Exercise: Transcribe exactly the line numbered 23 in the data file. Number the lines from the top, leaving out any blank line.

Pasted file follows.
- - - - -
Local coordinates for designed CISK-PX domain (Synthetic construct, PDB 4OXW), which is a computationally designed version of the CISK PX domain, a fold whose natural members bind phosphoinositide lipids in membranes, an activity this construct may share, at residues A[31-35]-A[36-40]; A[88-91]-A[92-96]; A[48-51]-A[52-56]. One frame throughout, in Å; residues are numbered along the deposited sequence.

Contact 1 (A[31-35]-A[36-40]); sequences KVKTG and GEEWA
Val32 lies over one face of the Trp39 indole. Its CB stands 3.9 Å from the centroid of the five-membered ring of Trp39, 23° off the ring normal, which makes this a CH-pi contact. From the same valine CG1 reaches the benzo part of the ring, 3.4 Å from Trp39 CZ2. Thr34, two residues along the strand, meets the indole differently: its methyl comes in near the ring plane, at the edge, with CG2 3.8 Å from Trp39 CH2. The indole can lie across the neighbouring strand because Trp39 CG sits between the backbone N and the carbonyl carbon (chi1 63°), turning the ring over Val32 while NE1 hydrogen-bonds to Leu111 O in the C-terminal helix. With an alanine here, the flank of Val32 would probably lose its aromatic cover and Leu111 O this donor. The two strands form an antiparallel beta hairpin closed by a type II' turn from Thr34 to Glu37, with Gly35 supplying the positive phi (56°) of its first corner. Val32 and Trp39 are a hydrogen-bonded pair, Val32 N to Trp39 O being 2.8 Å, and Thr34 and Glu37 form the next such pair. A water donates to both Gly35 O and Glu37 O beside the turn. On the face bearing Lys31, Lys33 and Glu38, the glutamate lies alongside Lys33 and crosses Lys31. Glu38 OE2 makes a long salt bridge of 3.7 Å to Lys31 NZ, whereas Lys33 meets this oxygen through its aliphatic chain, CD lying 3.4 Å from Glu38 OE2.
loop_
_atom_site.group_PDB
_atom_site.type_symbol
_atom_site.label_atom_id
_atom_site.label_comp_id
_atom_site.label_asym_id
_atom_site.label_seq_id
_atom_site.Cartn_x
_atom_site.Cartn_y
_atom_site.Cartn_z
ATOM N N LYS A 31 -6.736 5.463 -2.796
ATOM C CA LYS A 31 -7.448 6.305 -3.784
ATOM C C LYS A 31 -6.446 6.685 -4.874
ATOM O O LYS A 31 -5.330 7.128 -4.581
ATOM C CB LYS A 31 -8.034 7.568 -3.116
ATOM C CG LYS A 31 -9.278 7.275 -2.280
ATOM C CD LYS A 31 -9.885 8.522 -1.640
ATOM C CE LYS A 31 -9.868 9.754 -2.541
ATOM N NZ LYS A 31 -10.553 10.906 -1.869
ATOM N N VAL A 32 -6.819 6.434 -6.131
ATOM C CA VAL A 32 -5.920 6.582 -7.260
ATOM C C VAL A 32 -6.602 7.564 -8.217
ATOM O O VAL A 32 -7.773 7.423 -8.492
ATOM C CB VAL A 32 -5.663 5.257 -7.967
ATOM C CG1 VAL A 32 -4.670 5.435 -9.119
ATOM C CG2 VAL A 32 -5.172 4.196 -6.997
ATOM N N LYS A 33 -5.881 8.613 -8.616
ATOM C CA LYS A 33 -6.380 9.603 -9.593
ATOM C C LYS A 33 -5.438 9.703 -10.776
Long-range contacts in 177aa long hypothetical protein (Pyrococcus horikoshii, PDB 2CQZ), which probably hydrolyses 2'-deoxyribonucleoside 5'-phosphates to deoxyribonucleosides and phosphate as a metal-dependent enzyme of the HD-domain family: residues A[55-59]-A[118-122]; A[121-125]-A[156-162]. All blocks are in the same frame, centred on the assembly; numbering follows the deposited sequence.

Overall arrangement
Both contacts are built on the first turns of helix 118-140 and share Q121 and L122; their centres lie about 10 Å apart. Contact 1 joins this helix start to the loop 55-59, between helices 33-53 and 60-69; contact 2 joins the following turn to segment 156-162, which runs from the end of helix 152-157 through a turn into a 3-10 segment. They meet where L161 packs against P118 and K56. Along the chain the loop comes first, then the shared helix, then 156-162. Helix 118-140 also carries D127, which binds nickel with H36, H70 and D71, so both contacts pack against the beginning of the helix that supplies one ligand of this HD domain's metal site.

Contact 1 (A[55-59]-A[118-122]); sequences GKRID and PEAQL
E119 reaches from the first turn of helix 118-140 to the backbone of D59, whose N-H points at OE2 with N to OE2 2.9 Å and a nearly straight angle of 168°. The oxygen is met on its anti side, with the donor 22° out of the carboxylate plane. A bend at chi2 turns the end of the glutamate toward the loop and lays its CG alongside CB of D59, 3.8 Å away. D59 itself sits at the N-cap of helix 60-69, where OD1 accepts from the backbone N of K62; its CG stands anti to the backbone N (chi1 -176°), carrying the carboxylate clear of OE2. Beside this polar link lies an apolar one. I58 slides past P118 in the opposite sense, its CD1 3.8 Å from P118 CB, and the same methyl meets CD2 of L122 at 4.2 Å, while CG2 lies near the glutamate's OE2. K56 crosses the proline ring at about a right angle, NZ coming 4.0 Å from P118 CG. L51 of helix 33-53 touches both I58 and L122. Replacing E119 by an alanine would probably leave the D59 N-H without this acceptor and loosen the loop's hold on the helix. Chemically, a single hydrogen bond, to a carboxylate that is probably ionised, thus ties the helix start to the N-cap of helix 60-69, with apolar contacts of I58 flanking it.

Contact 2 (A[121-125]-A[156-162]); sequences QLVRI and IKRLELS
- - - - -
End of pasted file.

ATOM N N VAL A 32 -6.819 6.434 -6.131